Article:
This is the story of the last time I drank.
Now, this isn't a dramatic blowout of a drinking story. I don''t even know that I got drunk. Maybe I was drunk-ish; you know, that kind of blurry feeling of lightness, as if you're on the Tilt-o-Whirl on a hot summer day, and you can't keep from spinning (and you don't want to), and you can't keep from smiling that big fun-house grin, and you're almost but not quite coordinated, and oh! You feel grand. Dizzy but grand.
It was that kind of a drunk.
It was my favorite kind of drunk. It was the drunk to which I aspired every time I got drunk. I had a lot of practice flirting with that razor-thin line. I failed in this particular endeavor. Often.
Those days, it seemed as if I failed at this a lot.
It hadn't always been an exercise in failure. It hadn't always been a constant internal battle for white-knuckled control. I had an elaborate set of rules and dicta regardiing my driniking, to ensure victory over my drunks. That the first dictum was "I don't drink" will give you an idea of just how successful I was.
I used that particular argument all too often-- I don't drink... so therefore, this particular drunk is an anomoly, an exception. It doesn't count in the long line of drunks that stretched back way too long away and far ago for me to count. I would remind myself that logical proof didn't depend on truth, but on soundness. The argument was bent, perhaps, but it was sound.
Life started to become unmanageable. Untenable. I started searching for a way out. I started pointing fingers, looking to lay blame on anyone or anything that wasn't me. It was my parents. My family. My past. My pain. Everything would be ok if everyone would just do what I wanted them to. Needed them to.
I flirted with several Twelve Step programs-- none of them AA. I flirted with all their subtly different versions of the Steps. Well, I flirted with the first two of the twelve. I got the powerlessness of the first, mostly understood the God vs. Craziness of the second. And was stopped short by the third: Turned our will and our lives over to the care of God as we understood him. And so I commenced the Twelve Step two step, bouncing between one and two again and again, flailing and failing at three.
And drinking. And more and more unable to not drink, even when I swore I didn't and swore I wouldn't.
So. The last time. It was August in Chicago, a dark and humid and breezy night. And humid. Did I say humid already? I'll say it again, times six. Remember-- Chicago in August. The night was dense and the air almost liquid. I was helping a friend move into a third floor walk-up apartment. It was a great place-- old world, with lots of wood and built-ins and molding. And no air conditioning. Not even a window unit. We ended around 10:00, sweaty and sore.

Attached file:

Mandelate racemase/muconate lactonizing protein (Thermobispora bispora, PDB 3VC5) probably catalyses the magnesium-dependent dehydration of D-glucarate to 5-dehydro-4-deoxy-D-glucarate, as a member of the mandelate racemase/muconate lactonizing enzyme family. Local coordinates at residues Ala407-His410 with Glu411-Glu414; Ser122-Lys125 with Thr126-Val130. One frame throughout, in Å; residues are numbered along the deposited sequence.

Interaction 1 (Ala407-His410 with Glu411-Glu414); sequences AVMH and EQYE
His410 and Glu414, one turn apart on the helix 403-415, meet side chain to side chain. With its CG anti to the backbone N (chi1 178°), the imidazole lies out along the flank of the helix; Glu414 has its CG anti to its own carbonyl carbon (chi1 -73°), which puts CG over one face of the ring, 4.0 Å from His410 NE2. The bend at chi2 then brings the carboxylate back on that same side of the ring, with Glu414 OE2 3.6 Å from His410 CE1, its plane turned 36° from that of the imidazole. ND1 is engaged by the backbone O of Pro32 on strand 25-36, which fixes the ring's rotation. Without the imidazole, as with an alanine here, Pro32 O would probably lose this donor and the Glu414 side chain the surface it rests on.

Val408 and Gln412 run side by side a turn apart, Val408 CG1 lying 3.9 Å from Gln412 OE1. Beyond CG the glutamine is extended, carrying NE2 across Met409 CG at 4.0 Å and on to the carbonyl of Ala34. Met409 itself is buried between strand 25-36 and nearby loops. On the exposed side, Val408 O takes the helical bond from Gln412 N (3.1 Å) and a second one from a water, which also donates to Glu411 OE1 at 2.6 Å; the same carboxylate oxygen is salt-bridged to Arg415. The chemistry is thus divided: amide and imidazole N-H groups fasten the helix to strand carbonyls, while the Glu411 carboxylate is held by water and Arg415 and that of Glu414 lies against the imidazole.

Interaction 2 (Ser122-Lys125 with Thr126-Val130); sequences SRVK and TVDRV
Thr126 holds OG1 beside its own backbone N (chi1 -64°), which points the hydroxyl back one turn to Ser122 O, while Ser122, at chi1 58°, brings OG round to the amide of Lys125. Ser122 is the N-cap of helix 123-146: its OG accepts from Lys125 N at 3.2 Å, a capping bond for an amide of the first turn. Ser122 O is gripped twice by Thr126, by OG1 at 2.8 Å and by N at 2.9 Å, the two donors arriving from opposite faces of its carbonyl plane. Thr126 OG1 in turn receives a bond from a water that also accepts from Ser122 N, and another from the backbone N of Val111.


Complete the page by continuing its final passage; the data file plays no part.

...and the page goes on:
"Want a beer?" He called out from the kitchen. I was in the living room, all the windows open, the curtains billowing madly. I could barely move. A beer. I don't drink.
"Sure." I don't drink.
He handed me a bottle, slick with condensation. I took the offered beer (and I remember the weight of it in my hand, the cold of it still), sitting back on the broken-springed couch, and I thought to myself "If I take this, if I drink it, I will be turning my will and my life over to the care of alcohol."
And all the struggle, all the doubt, all the fight left me in a whoosh, and I drank, deep and long. Not only was I ok with that pronouncement, I was sure that I was finally in the place I was always meant to be.
Enslaved, bound to my demons with liquid fire.
And the next day, bleary and hung over and done, another friend, a different friend, loved me enough to tell me "Drink, don't drink, that's up to you-- but you're an alcoholic!" And with those words, I was suddenly freed. I stood on the borders of my own desert, at the edge of a distant and implacable sea, and found, much to my surprise, some internal sense of permission to get help, and so find forgiveness and grace.
I know, one of those immutable truths that I hold in my very center, that miracles abound, that there is redemption, that once we were slaves and now we are free.
c Stacey Zisook Robinson
03 April 2014
- I write, mostly to keep my head from exploding. It threatens to do that a lot. My blog is the pixelated version of all the voices in my head. I tend to dive into what connects me to God, my community, my family and my doubt. I do a lot of searching, not as much finding. I’m good with that. I have learned, finally, to live comfortably in the gray. In the meantime, I wrestle with God, and my doubt and my joy.